The pearl chapter 4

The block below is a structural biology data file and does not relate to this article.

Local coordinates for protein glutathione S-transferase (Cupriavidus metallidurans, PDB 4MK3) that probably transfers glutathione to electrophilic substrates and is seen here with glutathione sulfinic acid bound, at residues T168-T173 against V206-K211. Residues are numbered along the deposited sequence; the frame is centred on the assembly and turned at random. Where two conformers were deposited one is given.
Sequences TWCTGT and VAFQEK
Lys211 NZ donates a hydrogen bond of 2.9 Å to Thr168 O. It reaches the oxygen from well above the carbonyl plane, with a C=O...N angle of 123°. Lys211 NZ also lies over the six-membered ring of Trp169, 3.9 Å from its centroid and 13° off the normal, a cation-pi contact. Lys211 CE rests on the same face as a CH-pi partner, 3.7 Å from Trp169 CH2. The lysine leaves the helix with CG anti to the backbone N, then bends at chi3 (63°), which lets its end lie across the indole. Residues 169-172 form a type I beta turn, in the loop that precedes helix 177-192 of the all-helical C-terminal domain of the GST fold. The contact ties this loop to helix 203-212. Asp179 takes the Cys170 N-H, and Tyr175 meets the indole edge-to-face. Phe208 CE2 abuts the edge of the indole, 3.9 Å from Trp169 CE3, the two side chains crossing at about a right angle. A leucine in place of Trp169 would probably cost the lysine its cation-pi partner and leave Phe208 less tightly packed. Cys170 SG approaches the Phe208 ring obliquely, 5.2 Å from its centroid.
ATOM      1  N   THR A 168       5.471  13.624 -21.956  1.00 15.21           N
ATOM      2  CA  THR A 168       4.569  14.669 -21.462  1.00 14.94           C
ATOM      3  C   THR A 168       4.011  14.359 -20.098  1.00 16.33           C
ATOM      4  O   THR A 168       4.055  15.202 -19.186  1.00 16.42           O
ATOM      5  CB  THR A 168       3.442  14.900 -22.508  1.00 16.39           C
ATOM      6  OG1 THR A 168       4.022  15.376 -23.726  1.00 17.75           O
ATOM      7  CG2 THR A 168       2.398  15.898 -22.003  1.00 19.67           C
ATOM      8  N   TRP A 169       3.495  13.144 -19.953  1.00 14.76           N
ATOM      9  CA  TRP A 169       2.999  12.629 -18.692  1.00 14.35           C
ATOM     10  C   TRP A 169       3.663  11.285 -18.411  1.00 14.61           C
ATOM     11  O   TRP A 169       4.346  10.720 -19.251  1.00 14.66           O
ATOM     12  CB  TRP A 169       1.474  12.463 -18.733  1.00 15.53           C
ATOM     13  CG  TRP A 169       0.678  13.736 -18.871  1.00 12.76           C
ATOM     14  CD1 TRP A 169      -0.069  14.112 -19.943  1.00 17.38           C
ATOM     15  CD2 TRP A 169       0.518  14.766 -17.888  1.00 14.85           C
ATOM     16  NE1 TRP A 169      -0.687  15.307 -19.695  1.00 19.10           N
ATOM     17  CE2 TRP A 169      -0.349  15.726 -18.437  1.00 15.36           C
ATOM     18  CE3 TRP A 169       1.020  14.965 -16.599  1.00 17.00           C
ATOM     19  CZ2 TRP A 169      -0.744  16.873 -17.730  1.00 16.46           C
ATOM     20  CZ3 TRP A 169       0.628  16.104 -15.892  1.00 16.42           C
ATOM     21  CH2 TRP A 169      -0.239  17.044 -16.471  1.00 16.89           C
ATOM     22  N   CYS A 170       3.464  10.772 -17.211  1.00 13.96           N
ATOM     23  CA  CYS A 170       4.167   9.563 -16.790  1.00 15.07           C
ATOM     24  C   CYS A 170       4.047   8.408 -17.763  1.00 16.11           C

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I don't think that Kino has changed too much at this point. He wants to sell the Pearl but is confused about the best way to go about it. The self-interest and simplistic ways of his neighbours confound him even further. His good fortune is not an easy thing to bear. Juana is a little scared I think. She sees her husband's desperation and knows this Pearl may not be such a good omen. Juana serves as the lone voice of reason, continuing to warn Kino of the disastrous consequences of the pearl. As Kino becomes more and more consumed by his paranoia and impulses, it is Juana who remains maintains a realistic appraisal of the effects of the pearl. For Juana, the pearl represents a great evil and suffering, a sharp change from the sense of hope and freedom that it originally symbolized. The irony of this situation is notable: the pearl that would secure prosperity and stability for Kino and Juana instead offers them only pain and danger.